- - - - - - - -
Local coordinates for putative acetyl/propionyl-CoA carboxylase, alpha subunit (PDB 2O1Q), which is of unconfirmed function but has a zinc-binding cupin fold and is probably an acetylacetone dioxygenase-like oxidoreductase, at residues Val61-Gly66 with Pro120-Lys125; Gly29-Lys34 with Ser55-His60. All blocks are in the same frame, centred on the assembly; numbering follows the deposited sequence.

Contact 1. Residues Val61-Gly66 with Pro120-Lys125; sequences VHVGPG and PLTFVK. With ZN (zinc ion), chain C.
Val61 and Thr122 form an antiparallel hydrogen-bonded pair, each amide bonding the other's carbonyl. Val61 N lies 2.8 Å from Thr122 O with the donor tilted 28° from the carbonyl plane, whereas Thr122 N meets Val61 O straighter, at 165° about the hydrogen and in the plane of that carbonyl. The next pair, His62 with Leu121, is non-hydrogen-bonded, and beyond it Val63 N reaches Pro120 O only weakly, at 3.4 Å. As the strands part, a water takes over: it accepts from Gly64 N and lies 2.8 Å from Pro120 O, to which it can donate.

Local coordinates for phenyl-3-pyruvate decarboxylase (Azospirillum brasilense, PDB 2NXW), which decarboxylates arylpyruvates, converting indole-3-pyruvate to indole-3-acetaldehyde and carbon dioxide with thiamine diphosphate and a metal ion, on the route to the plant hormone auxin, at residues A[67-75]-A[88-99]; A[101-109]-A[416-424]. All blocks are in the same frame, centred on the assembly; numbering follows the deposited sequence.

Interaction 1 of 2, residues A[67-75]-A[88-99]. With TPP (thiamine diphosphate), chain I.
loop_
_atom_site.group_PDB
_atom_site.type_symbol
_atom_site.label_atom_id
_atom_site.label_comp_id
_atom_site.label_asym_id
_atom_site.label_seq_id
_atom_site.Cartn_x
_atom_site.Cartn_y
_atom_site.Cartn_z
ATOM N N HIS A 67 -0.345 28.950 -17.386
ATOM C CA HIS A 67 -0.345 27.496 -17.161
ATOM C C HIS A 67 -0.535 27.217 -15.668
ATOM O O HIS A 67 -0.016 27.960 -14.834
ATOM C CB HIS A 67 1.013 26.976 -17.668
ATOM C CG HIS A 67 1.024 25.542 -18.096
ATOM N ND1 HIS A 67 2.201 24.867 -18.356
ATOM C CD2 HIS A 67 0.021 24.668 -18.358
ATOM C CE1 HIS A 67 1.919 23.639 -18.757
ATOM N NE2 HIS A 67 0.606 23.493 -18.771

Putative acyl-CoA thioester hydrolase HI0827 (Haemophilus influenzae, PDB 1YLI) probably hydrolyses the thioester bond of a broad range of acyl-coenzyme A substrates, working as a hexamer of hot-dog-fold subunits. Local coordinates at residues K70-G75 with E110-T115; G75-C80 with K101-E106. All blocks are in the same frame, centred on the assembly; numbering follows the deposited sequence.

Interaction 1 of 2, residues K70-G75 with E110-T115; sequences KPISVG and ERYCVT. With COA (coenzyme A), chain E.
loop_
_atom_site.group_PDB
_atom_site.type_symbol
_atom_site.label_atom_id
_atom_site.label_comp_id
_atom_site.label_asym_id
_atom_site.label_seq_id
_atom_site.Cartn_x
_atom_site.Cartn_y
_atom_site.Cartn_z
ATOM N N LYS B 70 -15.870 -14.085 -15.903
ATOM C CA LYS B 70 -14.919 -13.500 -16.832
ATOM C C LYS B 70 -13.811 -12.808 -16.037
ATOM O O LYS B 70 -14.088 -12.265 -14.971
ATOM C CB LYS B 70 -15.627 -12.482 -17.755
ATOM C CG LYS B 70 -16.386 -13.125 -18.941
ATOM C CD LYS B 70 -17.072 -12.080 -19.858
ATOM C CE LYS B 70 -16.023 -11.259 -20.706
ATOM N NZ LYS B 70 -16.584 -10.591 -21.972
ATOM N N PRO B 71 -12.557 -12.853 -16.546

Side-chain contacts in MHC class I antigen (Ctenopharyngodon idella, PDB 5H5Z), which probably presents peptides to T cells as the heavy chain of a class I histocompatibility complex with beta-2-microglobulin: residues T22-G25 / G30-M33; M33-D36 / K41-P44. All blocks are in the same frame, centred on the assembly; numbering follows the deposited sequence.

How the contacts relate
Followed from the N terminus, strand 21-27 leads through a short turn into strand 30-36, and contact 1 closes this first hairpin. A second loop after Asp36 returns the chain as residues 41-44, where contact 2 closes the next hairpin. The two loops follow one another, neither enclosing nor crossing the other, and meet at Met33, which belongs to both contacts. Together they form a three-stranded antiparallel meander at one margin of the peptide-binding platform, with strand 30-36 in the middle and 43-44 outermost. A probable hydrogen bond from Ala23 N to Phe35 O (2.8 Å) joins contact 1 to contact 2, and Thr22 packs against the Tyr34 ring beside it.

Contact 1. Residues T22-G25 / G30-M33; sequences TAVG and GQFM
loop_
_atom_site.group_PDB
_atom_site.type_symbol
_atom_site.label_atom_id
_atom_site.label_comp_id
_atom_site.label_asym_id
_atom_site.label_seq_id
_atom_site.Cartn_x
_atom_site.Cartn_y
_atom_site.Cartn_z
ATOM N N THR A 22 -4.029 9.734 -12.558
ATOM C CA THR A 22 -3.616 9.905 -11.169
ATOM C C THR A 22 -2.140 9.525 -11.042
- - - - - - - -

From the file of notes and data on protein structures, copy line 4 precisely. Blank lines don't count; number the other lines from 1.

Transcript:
Local coordinates for phenyl-3-pyruvate decarboxylase (Azospirillum brasilense, PDB 2NXW), which decarboxylates arylpyruvates, converting indole-3-pyruvate to indole-3-acetaldehyde and carbon dioxide with thiamine diphosphate and a metal ion, on the route to the plant hormone auxin, at residues A[67-75]-A[88-99]; A[101-109]-A[416-424]. All blocks are in the same frame, centred on the assembly; numbering follows the deposited sequence.